“The UK has gone from having the lowest cases per 100,000 in Europe, to the worst in just six weeks. Thus, while there is hope that the UK vaccination efforts will stop the rise in hospitalisations at a manageable level, there is a very tangible risk that Monday’s reopening leads to a third wave of cases and another bout of restrictions. From an international perspective, the hope is that proof of vaccinations and testing will allow travel, yet airlines are likely to remain under pressure given the rising likeliness that the UK is consigned to the red list for many major tourist destinations.”
Alongside the higher than expected inflation data earlier, higher house price trends also continued, with a 10% leap in UK house prices over the 12 months to May.
“Many will point towards falling commodity prices to speculate that a decline factory costs will soon transmit to lower prices, with the UK PPI input reading showing a surprise decline on 0.1%,” added Mahony.
“Nonetheless, many businesses will have hiked their prices in a bid to regain lost earnings, with few expecting that shift to be temporary in nature. The Bank of England has remained steadfast in their stance that above-target inflation will be fleeting, but markets will only truly breathe a sigh of relief once we see this upward trajectory reverse.”
The soaring New Zealand dollar is also worth flagging, as the Kiwi central bank turned more hawkish, with the market now pricing a first interest rate hike at the October meeting.
The Reserve Bank of New Zealand (RBNZ) said they expected inflation to spike higher but that it would be the result of either “one-off” factors, such as higher oil prices, or “temporary” factors having to do with the pandemic, such as supply shortfalls and higher transport costs.
“This is a significant change for the RBNZ, which is now the first G10 central bank to withdraw its stimulus, and probably warrants a stronger NZD,” said analyst Marshall Gittler at BDSwiss.
Gittler said he didn’t anticipate this kind of price action on the NZD – “Luckily Bloomberg said it was ‘a surprise move’, meaning I wasn’t the only one caught out.”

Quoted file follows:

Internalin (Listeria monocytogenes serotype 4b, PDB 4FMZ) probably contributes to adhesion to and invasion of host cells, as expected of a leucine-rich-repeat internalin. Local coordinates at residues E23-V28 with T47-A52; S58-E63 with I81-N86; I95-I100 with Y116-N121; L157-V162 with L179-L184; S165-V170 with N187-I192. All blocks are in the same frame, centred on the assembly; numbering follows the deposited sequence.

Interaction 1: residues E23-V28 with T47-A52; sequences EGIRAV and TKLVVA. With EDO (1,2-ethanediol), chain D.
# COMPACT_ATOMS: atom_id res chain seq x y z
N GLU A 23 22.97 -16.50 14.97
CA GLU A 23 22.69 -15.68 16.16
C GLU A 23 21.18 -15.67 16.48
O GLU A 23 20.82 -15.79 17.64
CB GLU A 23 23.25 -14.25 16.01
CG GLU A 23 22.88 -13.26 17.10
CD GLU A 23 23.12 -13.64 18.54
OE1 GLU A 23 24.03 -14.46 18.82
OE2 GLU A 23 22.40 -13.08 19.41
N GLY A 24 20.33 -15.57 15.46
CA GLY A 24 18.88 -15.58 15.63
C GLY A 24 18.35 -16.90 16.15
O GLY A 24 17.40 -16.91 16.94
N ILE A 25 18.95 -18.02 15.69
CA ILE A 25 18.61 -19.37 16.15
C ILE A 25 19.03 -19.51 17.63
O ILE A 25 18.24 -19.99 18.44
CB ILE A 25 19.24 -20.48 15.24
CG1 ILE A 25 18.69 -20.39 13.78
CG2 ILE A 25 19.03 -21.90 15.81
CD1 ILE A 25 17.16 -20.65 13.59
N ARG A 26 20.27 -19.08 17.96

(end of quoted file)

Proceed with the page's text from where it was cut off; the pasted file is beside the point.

10am: FTSE losses narrowing
Heading into mid-morning trading, the FTSE 100 had recovered some ground lost in the wake of the spike in inflation but was still down around 34 points at 7,090 at around 10am.
The blue-chip index was being supported by defensive stocks, with banks and miners among the biggest risers as investors looked for havens to park their cash amid fears of inflationary pressures continuing for the foreseeable future.
Banking analyst Andrew Coombs at Citigroup said: “The bounce-back in the economy has been sharper than expected (with Mar/Apr GDP growth well ahead of expectations, even if May was slightly softer), and we consequently expect further write-backs with [upcoming second quarter results].
“There is also the possibility that rising inflation may force the BoE to hike rates earlier than first envisaged. Meanwhile the FPC statement on dividends implies a return to more normalized capital return payouts.”
Among the London large-caps, Citi said it preference in order is: NWG (Buy) > LLOY (Buy) > HSBC (Buy) > BARC (Neutral) > STAN (Neutral).
The main driver for these gains appears to be that higher inflation is a positive sign for commodity producers and the chance of interest rate hikes, which in turn benefit banks.
Defensive stocks may continue to be in play for some time, with analysts at the National Institute of Economic and Social Research (NIESR) estimating that inflation will not peak until March next year.
9.20am: Inflation in depth
UK inflation will reach close to 4% by the end of this year, forecasts Capital Economics, though it should not last long at that level before falling back in 2022 as the impact of higher commodity prices and supply shortages fades.
As a result, the economists said “we don’t expect the Bank of England to tighten policy anytime soon”.
But taking lessons from history, pretty much all periods of high inflation appeared temporary at first, said economist Kallum Pickering at Berenberg.